For over 20 years now the SOCP has been working for conservation of the two main strongholds of both species of orangutan on Sumatra, the Leuser Ecosystem and the Batang Toru Ecosystem.

It is one of the largest contiguous intact rainforests in the whole of Southeast Asia and the last place on earth where Critically Endangered orangutans, rhinos, elephants and tigers coexist in the wild.

The 2.6-million-hectare Leuser Ecosystem is one of the most biodiverse environments on earth, home to orangutans, tigers, elephants, rhinos, and countless other species, while the 800,000-hectare Batang Toru Ecosystem is the last and only home for less than 800 individuals of the 2017-identified Tapanuli orangutan – making this the most endangered great ape on the planet, nearly immediately after it was discovered. In addition to providing a home for many, many species of wildlife, both ecosystems also play important roles in providing valuable ecosystem services to communities living in and around them – but also too to the global community (e.g. carbon). As such, all our work is ultimately based around trying to prevent deforestation and habitat loss from taking place, such that orangutans are never displaced, and the ecosystem services that both people and wildlife depend on alike are left intact.

One of our main planned activities for 2022-2023 is/was to conduct an updated orangutan distribution survey across Sumatra, as this was last carried out in 2009-2011. The results from these surveys allow us to evaluate population trends and re-evaluate the conservation management of both the Sumatran and Tapanuli orangutan species. Unfortunately, with the Covid-19 pandemic our ability to deploy across much of the island was hindered, but as conditions allow, we are reactivating – as it is of vital importance to have an accurate and updated picture of current conditions.


We are actively involved in the preparation of the Leuser Ecosystem Spatial Plan / National Action Plan (RTR KSN KEL), and other inputs that can support the conservation of key biodiversity areas. Though a positive development in and of itself, the Aceh Wildlife Law (Qanun Satwaliar), like all regulations needs to be understood and known by everyone in order to be effective and enforce, therefore more time and effort is needed for socialization throughout the region. YEL then together with local stakeholders, assisted the Aceh Government in conducting socialization of the new wildlife law across the 13 districts that span across the Leuser Ecosystem.


In this rapidly growing, increasingly connected world of ours, we are all feeling more of the effects of climate change. The earth's temperature is increasing, resulting in heat waves, heavy rains, tropical storms, droughts and forest fires, all of which affect our food production, water quality, and the safety of our homes along with our personal health. Indeed, the adverse effects impact all living things on earth, no matter where we live.

Realizing that this has become a challenge for all of us and that our actions make a difference, the SOCP in carrying out its activities always sees the importance of involving a wide range of stakeholders. Alongside other local organizations, we support the Aceh government to establish baseline information and cross-sector partnerships for developing sustainable land use and commodity production plans for the Leuser Ecosystem. Here we have focused on High Conservation Value and High Carbon Stock (HCV-HCS) methodologies as tools for analysis and engagement. This work identifies and involves various stakeholders, especially local communities and rights holders to be inclusive in spatial land use management strategies and is expected to serve an example that can be applied to other areas and provinces in Indonesia, towards creating a truly sustainable green economy.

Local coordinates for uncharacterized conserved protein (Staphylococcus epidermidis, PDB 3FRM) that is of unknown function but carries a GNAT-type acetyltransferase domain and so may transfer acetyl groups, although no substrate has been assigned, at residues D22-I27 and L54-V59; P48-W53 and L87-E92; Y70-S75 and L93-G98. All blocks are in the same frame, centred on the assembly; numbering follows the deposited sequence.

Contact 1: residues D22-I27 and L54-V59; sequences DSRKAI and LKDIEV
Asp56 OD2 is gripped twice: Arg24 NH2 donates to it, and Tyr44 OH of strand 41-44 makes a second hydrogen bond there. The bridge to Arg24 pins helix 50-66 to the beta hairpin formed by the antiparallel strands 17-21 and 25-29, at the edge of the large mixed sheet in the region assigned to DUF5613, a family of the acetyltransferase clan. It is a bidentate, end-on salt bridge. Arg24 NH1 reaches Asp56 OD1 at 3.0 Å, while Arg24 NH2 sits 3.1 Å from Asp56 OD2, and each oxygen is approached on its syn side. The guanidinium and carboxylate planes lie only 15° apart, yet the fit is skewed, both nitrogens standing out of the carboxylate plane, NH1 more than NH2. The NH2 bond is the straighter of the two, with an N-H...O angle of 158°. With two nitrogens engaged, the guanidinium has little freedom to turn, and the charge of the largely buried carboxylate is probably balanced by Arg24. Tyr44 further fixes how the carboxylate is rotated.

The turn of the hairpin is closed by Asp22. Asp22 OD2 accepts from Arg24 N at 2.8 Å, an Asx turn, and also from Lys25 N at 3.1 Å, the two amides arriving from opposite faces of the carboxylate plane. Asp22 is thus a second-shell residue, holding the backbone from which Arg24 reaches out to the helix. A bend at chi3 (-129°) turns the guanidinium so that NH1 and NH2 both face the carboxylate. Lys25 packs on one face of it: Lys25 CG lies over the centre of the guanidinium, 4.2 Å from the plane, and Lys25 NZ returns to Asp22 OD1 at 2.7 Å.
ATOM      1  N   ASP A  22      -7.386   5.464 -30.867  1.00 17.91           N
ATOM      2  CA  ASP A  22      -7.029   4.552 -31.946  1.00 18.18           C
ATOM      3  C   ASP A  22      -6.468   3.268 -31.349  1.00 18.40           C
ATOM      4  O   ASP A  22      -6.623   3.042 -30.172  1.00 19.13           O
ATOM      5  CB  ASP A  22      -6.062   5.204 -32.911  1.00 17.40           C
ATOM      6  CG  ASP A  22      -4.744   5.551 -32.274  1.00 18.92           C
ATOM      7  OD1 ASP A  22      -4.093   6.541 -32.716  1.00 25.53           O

The SOCP has been working hard to conserve peatland forest on the west coast of Aceh, Sumatra. Since 2008 much has been done to save these areas of key importance both for global climate change, with the huge amount of carbon stored both above and below ground in peatlands, but also for many species wildlife that thrive in this unique, rich ecosystem. In fact, the highest known densities of orangutan populations are found in peat swamp forest.

After a series of community development programs and surveys of peat areas and even peat depths, the SOCP supported the Government of Aceh in 2019, specifically the Ministry of Environment and Forestry, to compile an Aceh Peat Protection and Management Plan (RPPEG). The RPPEG is an important document as a basis for managing and protecting the peatlands across the province. This process involved stakeholders at all levels, as it is very important to accommodate all inputs as well as concerns of all those that would be most affected. So, it is conservation as it should be and as we like it – inclusive, so that it can be most successful in being implemented.

Increase the size and protection status of orangutan habitat

We were instrumental in assisting the government to increase the size and location of the current provincial strategic area and convert production and ‘Other Use’ (APL) land to protection status zones that have serve to conserve vital Tapanuli orangutan habitat. We also work with local communities to build corridors and restore rainforest habitat through sustainable development initiatives.

Assisting law enforcement

We continue to monitor forest crime, such as deforestation, human-orangutan conflict, and poaching, and engage the forest management units to build their monitoring, investigation, and enforcement capacities. We actively provide technical advice on assessing, monitoring and mitigating the environmental impacts of proposed infrastructure development.

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